Well, I am not sure about is this is the right StackExchange site to ask this, but since can accept question about Software law, i think it's almost on topic here.

If I use creative commons music for non commercial usage in my project, it's fine if my final product is freeware.

But, what if it becomes ad-supported? It's considered commercial usage? And, if I do a paid ad-free version, this is commercial usage, i think.

Example: using this music as bgm in a game

  • You should write under which CC license in specific the music is available (and add a link to the music) and then you should describe how you make use of the music within your software. E.g. even commercial music players are allowed to play CC'ed music w/o violating any licenses.
    – hakre
    May 27, 2011 at 12:44
  • Added the example May 27, 2011 at 16:36

2 Answers 2


Remember, there are different types of Creative Commons licences. If you pick music that does not have the NonCommercial condition, you don't need to worry about whether your software is free, ad-supported or paid-for (but do remember to check what other conditions apply, such as Attribution and NoDerivs).

I'm not a lawyer, but if you're making money, either directly from sales, or indirectly from selling adverts, then I would consider that commercial.

For example, the human-readable page of the Attribution-NonCommercial licence says:

Noncommercial — You may not use this work for commercial purposes.

The full legal code says:

You may not exercise any of the rights granted to You in Section 3 above in any manner that is primarily intended for or directed toward commercial advantage or private monetary compensation.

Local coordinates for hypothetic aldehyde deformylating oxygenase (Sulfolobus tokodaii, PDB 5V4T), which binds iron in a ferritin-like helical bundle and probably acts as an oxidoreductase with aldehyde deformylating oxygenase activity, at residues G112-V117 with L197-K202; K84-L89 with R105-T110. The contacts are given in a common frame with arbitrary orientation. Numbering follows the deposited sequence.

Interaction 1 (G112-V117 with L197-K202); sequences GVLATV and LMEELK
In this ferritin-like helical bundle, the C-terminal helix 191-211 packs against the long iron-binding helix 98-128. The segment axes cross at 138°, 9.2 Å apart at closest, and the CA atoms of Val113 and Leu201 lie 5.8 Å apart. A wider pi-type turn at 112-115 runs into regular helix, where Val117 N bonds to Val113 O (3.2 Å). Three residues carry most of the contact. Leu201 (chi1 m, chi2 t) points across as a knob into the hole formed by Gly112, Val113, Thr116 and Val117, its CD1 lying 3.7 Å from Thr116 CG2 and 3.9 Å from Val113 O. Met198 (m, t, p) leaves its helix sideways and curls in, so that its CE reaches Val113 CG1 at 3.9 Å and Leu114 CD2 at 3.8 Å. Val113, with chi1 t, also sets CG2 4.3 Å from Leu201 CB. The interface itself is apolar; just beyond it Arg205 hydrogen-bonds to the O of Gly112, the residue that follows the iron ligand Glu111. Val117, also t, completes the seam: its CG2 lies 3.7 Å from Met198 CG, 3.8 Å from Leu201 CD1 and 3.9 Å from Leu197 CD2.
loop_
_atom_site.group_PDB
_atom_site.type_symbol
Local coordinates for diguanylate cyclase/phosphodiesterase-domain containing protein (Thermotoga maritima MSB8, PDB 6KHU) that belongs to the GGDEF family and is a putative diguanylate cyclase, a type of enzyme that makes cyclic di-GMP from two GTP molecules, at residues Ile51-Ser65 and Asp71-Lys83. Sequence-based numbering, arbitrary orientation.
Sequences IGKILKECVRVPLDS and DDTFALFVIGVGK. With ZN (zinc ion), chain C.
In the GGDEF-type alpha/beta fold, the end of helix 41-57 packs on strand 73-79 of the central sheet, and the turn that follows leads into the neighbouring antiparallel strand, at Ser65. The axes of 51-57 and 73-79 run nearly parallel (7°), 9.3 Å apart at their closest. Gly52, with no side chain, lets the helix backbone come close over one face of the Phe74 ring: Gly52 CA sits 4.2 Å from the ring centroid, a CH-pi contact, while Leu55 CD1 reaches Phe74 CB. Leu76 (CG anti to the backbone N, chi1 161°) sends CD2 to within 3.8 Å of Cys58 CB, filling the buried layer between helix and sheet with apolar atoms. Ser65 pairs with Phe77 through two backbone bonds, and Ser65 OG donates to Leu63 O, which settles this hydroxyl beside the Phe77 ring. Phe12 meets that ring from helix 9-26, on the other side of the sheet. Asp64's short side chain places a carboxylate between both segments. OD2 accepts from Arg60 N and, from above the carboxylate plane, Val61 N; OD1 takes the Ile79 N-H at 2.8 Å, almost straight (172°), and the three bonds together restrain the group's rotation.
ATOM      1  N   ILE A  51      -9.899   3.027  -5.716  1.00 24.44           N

You'll get "private monetary compensation" from adverts.

Edit: so the added example is Attribution Noncommercial (3.0), which means you cannot just take it and use it in commercial software. However, Creative Commons licences are not exclusive:

Waiver — Any of the above conditions can be waived if you get permission from the copyright holder.

So you can still go and ask the creator (the copyright holder) directly for permission to use it how you want, and if you agree terms (free use, in return for something (money or credit)) then the CC licence no longer applies.

  • But only for the software, and not for the music, right?
    – hakre
    May 27, 2011 at 12:45
  • What do you mean exactly? It doesn't matter how the music is used (played in a game, bundled with an mp3 player, etc), if you make money from the software or the music, you still have to respect all the conditions of Creative Commons licence.
    – Hugo
    May 27, 2011 at 12:56
  • Just imagine that the program is not a derivative work, for example a game that has a feature that users can download the music that is playing while they're solving puzzles. And as some initial suggestion links to music files under CC are offered. The music is only used for the users leisure which is obviously non-commercial, assuming the case the player is not getting monetary compensation by playing that game for a TV show for example.
    – hakre
    May 27, 2011 at 13:05
  • If the music is part of the game, CC must be respected between developer and musician. If the user is downloading the music (but using the game to do the actual downloading), I think the CC must then be respected between user and musician, and is probably ok. But I think the question was about the former case -- including the music in the software.
    – Hugo
    May 27, 2011 at 13:24
  • That's why I put a comment on top because the type of use is not really specified in the question so it's hard to answer unless more information is provided.
    – hakre
    May 27, 2011 at 13:39

The best suggestion for the song you linked that I can give is that you talk with the original author about what you want to do and ask for permission. In case the license would limit the type of use you look forward to (which I assume but IANAL), the original author still can give you permission to compile the songs data into the executable binary of your game.

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